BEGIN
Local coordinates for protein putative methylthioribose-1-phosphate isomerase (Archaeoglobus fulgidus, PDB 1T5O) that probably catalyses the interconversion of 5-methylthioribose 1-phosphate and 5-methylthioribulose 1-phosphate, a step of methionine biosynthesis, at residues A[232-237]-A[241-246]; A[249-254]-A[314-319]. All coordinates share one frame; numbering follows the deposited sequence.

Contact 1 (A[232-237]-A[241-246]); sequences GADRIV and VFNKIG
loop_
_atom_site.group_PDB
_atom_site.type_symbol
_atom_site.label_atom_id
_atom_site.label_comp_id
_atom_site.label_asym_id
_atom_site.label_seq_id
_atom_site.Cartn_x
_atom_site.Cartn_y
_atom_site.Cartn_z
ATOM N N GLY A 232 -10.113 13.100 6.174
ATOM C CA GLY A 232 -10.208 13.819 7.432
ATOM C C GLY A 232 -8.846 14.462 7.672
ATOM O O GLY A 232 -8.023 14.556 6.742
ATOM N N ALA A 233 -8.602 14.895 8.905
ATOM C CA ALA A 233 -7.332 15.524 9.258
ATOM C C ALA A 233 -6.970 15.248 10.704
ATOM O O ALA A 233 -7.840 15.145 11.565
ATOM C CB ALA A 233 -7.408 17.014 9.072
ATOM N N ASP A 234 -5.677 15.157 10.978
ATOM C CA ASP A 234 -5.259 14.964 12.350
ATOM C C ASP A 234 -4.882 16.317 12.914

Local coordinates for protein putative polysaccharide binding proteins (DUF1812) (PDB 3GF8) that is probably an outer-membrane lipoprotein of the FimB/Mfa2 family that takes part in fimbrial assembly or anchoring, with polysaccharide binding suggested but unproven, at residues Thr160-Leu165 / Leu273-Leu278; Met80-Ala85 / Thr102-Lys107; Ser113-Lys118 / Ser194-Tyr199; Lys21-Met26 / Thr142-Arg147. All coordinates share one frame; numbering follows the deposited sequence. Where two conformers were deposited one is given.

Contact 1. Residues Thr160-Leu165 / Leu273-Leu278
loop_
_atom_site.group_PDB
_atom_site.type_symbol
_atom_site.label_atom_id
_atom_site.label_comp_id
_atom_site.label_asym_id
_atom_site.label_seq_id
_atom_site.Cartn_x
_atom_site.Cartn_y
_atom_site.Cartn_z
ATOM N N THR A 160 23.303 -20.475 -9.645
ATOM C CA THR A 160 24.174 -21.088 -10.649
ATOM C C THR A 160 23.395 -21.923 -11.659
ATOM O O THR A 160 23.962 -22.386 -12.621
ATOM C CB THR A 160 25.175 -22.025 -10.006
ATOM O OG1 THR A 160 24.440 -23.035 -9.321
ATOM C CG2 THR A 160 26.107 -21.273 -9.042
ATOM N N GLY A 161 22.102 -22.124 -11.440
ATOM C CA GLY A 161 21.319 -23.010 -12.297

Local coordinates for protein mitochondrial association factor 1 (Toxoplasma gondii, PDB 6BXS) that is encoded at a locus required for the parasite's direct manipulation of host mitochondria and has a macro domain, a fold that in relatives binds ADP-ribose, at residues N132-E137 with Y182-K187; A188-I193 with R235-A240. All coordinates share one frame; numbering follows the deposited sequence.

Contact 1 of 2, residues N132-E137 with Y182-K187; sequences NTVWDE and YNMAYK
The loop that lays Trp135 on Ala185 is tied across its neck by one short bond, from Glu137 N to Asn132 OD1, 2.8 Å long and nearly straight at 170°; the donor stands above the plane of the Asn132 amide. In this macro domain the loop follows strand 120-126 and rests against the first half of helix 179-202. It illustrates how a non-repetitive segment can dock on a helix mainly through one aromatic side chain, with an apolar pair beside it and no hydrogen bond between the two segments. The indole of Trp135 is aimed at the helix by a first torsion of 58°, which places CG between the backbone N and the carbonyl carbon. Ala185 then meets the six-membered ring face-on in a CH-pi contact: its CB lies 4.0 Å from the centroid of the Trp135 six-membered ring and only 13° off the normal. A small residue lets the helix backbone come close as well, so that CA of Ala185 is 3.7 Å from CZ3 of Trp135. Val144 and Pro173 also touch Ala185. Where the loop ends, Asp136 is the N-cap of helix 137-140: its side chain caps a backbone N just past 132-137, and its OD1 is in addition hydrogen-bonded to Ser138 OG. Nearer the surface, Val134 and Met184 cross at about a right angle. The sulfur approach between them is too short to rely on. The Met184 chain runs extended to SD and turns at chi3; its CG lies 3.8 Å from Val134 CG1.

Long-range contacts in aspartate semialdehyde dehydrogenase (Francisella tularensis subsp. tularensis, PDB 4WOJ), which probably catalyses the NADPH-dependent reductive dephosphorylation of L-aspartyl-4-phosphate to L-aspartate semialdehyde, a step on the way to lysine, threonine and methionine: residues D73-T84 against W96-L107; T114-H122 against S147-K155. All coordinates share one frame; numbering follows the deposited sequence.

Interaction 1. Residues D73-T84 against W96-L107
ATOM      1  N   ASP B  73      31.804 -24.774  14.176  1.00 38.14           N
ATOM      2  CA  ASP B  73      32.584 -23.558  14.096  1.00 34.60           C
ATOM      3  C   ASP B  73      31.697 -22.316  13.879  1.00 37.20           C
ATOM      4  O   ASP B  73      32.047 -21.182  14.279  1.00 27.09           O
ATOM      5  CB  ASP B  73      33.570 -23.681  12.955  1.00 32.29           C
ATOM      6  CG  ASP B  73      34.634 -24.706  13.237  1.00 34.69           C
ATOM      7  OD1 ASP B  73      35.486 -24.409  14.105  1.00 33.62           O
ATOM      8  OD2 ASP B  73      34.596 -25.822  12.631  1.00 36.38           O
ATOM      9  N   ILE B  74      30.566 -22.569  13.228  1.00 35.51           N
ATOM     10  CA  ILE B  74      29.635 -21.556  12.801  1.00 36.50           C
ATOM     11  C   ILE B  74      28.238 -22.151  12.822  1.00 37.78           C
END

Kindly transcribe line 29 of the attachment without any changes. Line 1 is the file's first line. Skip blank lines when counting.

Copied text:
_atom_site.type_symbol